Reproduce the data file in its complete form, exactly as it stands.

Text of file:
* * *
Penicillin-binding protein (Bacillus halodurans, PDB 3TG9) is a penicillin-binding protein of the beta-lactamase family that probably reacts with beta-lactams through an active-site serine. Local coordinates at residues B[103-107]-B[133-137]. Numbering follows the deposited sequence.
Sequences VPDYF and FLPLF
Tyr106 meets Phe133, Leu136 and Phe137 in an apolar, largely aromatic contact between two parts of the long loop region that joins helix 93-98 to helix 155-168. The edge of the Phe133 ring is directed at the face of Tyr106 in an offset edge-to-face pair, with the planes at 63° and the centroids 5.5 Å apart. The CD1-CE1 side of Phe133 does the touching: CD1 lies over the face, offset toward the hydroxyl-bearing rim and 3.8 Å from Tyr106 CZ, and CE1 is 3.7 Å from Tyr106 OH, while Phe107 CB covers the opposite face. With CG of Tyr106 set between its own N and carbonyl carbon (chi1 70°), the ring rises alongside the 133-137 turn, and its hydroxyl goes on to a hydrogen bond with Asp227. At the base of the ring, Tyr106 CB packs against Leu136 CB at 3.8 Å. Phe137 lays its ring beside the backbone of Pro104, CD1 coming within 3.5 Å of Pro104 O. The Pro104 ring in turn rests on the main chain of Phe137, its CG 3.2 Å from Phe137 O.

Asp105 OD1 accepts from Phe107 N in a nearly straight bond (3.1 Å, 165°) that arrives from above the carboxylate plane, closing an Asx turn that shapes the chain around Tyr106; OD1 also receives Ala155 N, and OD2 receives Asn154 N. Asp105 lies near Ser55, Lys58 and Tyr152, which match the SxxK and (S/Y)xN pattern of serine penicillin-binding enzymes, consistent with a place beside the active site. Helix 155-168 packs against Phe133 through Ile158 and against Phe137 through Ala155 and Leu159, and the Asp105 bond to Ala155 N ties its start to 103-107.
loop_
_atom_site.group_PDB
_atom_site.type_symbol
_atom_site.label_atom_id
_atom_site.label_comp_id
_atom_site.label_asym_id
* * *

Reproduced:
Penicillin-binding protein (Bacillus halodurans, PDB 3TG9) is a penicillin-binding protein of the beta-lactamase family that probably reacts with beta-lactams through an active-site serine. Local coordinates at residues B[103-107]-B[133-137]. Numbering follows the deposited sequence.
Sequences VPDYF and FLPLF
Tyr106 meets Phe133, Leu136 and Phe137 in an apolar, largely aromatic contact between two parts of the long loop region that joins helix 93-98 to helix 155-168. The edge of the Phe133 ring is directed at the face of Tyr106 in an offset edge-to-face pair, with the planes at 63° and the centroids 5.5 Å apart. The CD1-CE1 side of Phe133 does the touching: CD1 lies over the face, offset toward the hydroxyl-bearing rim and 3.8 Å from Tyr106 CZ, and CE1 is 3.7 Å from Tyr106 OH, while Phe107 CB covers the opposite face. With CG of Tyr106 set between its own N and carbonyl carbon (chi1 70°), the ring rises alongside the 133-137 turn, and its hydroxyl goes on to a hydrogen bond with Asp227. At the base of the ring, Tyr106 CB packs against Leu136 CB at 3.8 Å. Phe137 lays its ring beside the backbone of Pro104, CD1 coming within 3.5 Å of Pro104 O. The Pro104 ring in turn rests on the main chain of Phe137, its CG 3.2 Å from Phe137 O.

Asp105 OD1 accepts from Phe107 N in a nearly straight bond (3.1 Å, 165°) that arrives from above the carboxylate plane, closing an Asx turn that shapes the chain around Tyr106; OD1 also receives Ala155 N, and OD2 receives Asn154 N. Asp105 lies near Ser55, Lys58 and Tyr152, which match the SxxK and (S/Y)xN pattern of serine penicillin-binding enzymes, consistent with a place beside the active site. Helix 155-168 packs against Phe133 through Ile158 and against Phe137 through Ala155 and Leu159, and the Asp105 bond to Ala155 N ties its start to 103-107.
loop_
_atom_site.group_PDB
_atom_site.type_symbol
_atom_site.label_atom_id
_atom_site.label_comp_id
_atom_site.label_asym_id